Title: Horror Business
Publication date: February 2015
Publisher: Month9Books, LLC.
Author: Ryan Craig Bradford
Armed with a passion for classic B-grade horror movies, a script co-written by his twin brother, and a wicked crush on his death-obsessed neighbor; hardcore horror fan Jason Nightshade must finish his student film.
But his plans are derailed when the children of suburban Silver Creek start disappearing – his twin brother among them. Battling a possessed video camera, a crazy zombie dog, a monstrous bully, and a frighteningly broken down family life, Jason embarks on a mission to find his lost brother so the two can write an ending for his story.
As any horror fan knows, saving the day won’t be easy, as Jason finds himself forced to face the real world where death isn’t just a splash of fake blood on a camera lens.
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What B-grade movie gave you the inspiration for this book?
It's impossible to track the origins of Horror Business to one single B-grade horror flick. I think, as any fan of the genre can tell you, that the inspiration is cumulative—the result of spending countless weekends in high school and college, watching slashings and gore amidst darkened basements. When you spend that much time watching horror, you end up watching a lot of terrible stuff, but you begin to recognize ambition and creative maneuvers that you don't really see in big budget movies. I think that independent spirit and the persistence to create your art without the luxury of time or budget has influenced me more in my own art than any sort of formal education.
So, while there is no single movie that inspired the plot of Horror Business, there is one movie whose spirit inspired me than most others: The Evil Dead. This movie has become so ubiquitous in the realms of horror fans that it's become somewhat of a cliché, but I think if you've been a horror fan at any time, it's impossible not to mention it.
Before I became a writer, I wanted to be a filmmaker. At my high school, we had a pretty robust video-production program. When we weren't watching movies, my friends and I would spend our free time making short films that would play during our morning announcements. We started our school's first A/V Club, which, in its first year, became the second-most attended extra-curricular club (after Drama Club… ugh). I drew upon these experiences when creating Jason, the main character in Horror Business. He's probably the most autobiographical character I've written.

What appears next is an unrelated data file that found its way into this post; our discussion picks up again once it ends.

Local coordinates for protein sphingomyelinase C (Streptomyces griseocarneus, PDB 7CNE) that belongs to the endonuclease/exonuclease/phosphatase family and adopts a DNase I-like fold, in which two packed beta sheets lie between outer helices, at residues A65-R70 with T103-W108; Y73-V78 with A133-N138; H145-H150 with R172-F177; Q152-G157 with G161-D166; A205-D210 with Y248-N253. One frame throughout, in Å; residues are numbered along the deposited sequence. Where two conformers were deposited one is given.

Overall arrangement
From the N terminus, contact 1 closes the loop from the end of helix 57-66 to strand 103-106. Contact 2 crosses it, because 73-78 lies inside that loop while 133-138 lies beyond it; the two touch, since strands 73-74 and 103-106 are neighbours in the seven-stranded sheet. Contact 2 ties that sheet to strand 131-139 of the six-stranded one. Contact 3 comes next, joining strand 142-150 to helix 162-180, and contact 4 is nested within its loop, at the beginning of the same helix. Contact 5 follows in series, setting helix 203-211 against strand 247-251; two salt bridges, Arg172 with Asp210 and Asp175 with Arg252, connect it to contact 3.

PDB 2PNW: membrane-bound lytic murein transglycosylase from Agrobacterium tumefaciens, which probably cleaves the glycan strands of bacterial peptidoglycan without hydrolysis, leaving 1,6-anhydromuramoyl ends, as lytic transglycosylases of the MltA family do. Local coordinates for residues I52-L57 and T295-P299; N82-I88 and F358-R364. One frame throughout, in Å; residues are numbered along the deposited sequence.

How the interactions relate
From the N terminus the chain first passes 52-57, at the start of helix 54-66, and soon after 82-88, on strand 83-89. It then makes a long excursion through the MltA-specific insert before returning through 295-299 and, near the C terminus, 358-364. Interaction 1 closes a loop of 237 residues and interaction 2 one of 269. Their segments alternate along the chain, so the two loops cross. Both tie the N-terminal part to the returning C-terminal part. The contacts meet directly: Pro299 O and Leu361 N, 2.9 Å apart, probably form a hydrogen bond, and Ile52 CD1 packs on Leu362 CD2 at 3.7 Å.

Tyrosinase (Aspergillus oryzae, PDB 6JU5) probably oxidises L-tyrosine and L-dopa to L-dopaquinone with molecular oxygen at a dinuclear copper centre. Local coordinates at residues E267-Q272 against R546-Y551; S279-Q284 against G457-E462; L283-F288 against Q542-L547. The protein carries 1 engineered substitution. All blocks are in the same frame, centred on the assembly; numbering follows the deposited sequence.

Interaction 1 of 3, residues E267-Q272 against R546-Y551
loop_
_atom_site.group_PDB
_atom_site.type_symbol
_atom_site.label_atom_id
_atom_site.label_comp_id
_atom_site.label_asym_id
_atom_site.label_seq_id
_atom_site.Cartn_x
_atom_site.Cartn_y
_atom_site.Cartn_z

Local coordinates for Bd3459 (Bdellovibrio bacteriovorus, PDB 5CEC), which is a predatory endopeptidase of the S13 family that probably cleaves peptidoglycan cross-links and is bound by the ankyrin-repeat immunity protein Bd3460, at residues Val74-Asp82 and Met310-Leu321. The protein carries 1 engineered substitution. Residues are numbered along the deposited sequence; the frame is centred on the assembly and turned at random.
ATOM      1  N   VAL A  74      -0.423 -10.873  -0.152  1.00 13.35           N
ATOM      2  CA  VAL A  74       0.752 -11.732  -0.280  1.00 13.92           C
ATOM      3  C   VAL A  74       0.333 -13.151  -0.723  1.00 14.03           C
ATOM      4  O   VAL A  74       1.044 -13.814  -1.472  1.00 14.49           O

Not only is The Evil Dead a great standalone horror movie, but it inspired us with its can-do attitude and a renegade spirit that—at one point—literally drips off the screen. My friends and I became obsessed with Evil Dead director Sam Raimi (who gets a significant shout-out in Horror Business), actor Bruce Campbell and producer Robert Tapert—all of whom were not much older than us when they made the movie. We saw ourselves in them, felt a kinship. We listened to every commentary track for every edition of the movie that came out. We read Bruce Campbell's If Chins Could Kill, which spends a large amount of time talking about the production of The Evil Dead.
I still think that a lot of people are dissuaded from creating art because there are too many gatekeepers: where will I get the money? The equipment? How do I get an agent? Who will publish me? These three filmmakers, on the other hand, set out to make a movie just to see if they could, and ended up making something meaningful to countless people around the world, and that attitude was very attractive to me, and one that I've tried to uphold in my own career.
Obviously, my career as a filmmaker didn't pan out, but creative writing is pretty much the same—it just requires a lot less people. I think composition, storytelling, editing and everything I learned from making movies carried over to my writing, as well as those renegade attitudes that were so influential. So when I wrote Horror Business—basically as an experiment to see if I could write a novel—I still felt inspired by the spirit of The Evil Dead filmmakers.
About the Author
Ryan grew up in Park City, Utah. His fiction has appeared in Quarterly West, Paper Darts, Vice, Monkeybicycle and [PANK]. He currently lives in San Diego where he acts as Creative Director for the nonprofit literary arts organization So Say We All. He’s the co-editor of the anthology Last Night on Earth and founder of the literary horror journal, Black Candies.